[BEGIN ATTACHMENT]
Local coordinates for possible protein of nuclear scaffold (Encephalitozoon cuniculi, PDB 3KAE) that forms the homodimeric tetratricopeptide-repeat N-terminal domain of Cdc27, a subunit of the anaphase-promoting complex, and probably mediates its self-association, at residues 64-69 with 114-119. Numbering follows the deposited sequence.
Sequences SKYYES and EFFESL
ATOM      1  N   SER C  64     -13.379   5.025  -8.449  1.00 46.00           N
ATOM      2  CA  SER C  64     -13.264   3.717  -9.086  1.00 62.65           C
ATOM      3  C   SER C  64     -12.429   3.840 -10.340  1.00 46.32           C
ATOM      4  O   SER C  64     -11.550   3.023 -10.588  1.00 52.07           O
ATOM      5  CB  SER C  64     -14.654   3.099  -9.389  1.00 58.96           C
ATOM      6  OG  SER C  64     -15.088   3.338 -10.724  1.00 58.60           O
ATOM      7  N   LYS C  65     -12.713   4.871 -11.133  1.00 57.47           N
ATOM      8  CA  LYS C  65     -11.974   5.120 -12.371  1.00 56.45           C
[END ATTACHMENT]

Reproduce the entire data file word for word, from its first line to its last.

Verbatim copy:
Local coordinates for possible protein of nuclear scaffold (Encephalitozoon cuniculi, PDB 3KAE) that forms the homodimeric tetratricopeptide-repeat N-terminal domain of Cdc27, a subunit of the anaphase-promoting complex, and probably mediates its self-association, at residues 64-69 with 114-119. Numbering follows the deposited sequence.
Sequences SKYYES and EFFESL
ATOM      1  N   SER C  64     -13.379   5.025  -8.449  1.00 46.00           N
ATOM      2  CA  SER C  64     -13.264   3.717  -9.086  1.00 62.65           C
ATOM      3  C   SER C  64     -12.429   3.840 -10.340  1.00 46.32           C
ATOM      4  O   SER C  64     -11.550   3.023 -10.588  1.00 52.07           O
ATOM      5  CB  SER C  64     -14.654   3.099  -9.389  1.00 58.96           C
ATOM      6  OG  SER C  64     -15.088   3.338 -10.724  1.00 58.60           O
ATOM      7  N   LYS C  65     -12.713   4.871 -11.133  1.00 57.47           N
ATOM      8  CA  LYS C  65     -11.974   5.120 -12.371  1.00 56.45           C